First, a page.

Earlier this week Lagardere, the French group of companies that owns Hachette Livre published an investor presentation on its website that demonstrated Amazon's dominance over the UK and US publishing market. Hachette, which is presently involved in a protracted dispute over terms of business with the online bookselling giant, has vocally criticized Amazon's decision to limit availability of its books on site while this is ongoing. The publication of this report reveals how much trade publishers rely on Amazon for their sales and makes a powerful case for more competition in the market.
Hachette is remarkable among major trade publishers in making regular reports on digital sales and breaking out how much eBooks and other digital products contribute to its revenues. As such Hachette's sales figures are widely seen as a bellwether for prevailing trends in the market. According to these, last year digital sales accounted for 10% of Hachette's total revenues. As No 2 publisher in the US digital market it is reasonable to assume that this share of revenue is high by trade publisher standards, though interestingly last week PwC released figures estimating that digital sales could represent as much as 20% of revenues for UK publishers.
Hachette also reported that eBooks' share of the adult trade market continued to grow, although the days of double digit growth for the format are probably behind it. The historic figures it posted suggest that rapid growth in the market may have been driven by the one-off event of the Kindle Christmas, which took place in subsequent years in the US (2010) and the UK (2011).
It was also conservative in its estimation of the future importance of eBooks to publishers' revenues, forecasting that their market share would level off at around 35% by 2017. Hachette's own estimates were significantly lower than those put forward by PwC, which predicted that eBooks would be accounting for 45% of trade sales in the same year. They were roughly in line with those made by Enders Analysis, which we blogged about here earlier this year.
The real source of drama in Hachette's report came when it broke down its digital sales across eBook retailers in both the US and UK. Here Amazon's dominance of the market was shown in stark terms, with 'The Everything Store accounting for more than three quarters of all the publisher's digital sales. In the US, it netted over half of digital sales, though it faced stiffer competition from Barnes & Noble, which accounted for nearly 20% and Apple (13%). Apple was also Amazon's main competitor in the UK, with more recent entrants (particularly Kobo) failing to make real in-roads into the market. That the famously secretive Apple should account for a significant chunk of eBook sales shows once again that when faced with a choice between multiple reading platforms, many consumers just stick with the default option. Amazon's early lead with the Kindle gave it a distinct advantage, while Apple continues to reap the benefits of its iBooks platform being linked to iTunes and through this consumers' credit card details. Nook similarly benefits from its own hardware and earlier this month announced a partnership with Samsung to develop a new tablet offering, though again it has an early mover advantage that Kobo didn't have and which is discernible in its share. According to these figures, which given Hachette's vanguard position in digital sales must be broadly indicative of the wider market, 'software-only' reading platforms command less than 8% share in the US and 5% in the UK.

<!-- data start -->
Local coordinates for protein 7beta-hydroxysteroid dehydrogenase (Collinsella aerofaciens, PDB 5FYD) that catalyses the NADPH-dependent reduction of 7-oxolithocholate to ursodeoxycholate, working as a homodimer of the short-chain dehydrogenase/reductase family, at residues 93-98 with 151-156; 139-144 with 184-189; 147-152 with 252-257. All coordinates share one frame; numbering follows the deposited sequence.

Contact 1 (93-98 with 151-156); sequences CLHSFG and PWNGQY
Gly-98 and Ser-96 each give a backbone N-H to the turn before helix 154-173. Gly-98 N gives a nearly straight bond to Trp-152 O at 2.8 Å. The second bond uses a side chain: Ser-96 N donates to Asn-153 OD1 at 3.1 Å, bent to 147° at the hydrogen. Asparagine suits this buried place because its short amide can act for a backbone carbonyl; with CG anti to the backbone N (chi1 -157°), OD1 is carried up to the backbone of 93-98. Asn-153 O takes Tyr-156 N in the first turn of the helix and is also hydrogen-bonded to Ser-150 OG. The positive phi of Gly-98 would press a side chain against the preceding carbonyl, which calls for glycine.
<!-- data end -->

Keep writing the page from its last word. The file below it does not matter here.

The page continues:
Hachette's solution to the increased consolidation of bookselling was increased consolidation of publishing. It openly stated that it will "have to follow the industry consolidation that has been initiated by large Anglo Saxon players", suggesting that it is in the market for potential acquisitions, both as a way of reducing fixed costs and giving it increased negotiating power with Amazon. We can already see evidence of the first part of this strategy in Hachette's decision to move its seven UK publishing decisions into one office and the latter in its decision to hold firm against Amazon's demand for better terms. The report underlines this, saying: "Publishers need size and muscle in order to keep control over relations with authors, over pricing and distribution".
Despite pouring cool water on the idea of stratospheric eBook growth and highlighting Amazon's over-mighty market position, Hachette ends its presentation on broadly positive notes, both for itself and the industry. It points to consumers' continued need for publishers to sift the market for them, with its decision making process acting as a pointer towards high quality content. And it also points out that even for successful self-published authors the quality and range of editorial, distribution and marketing services that publishers offer makes them attractive partners.
It also makes one excellent point about publishing's underreported success in navigating the transition to digital. Unlike other media industries, publishing has entered the digital area without experiencing a market decrease, widespread piracy or drop in profits.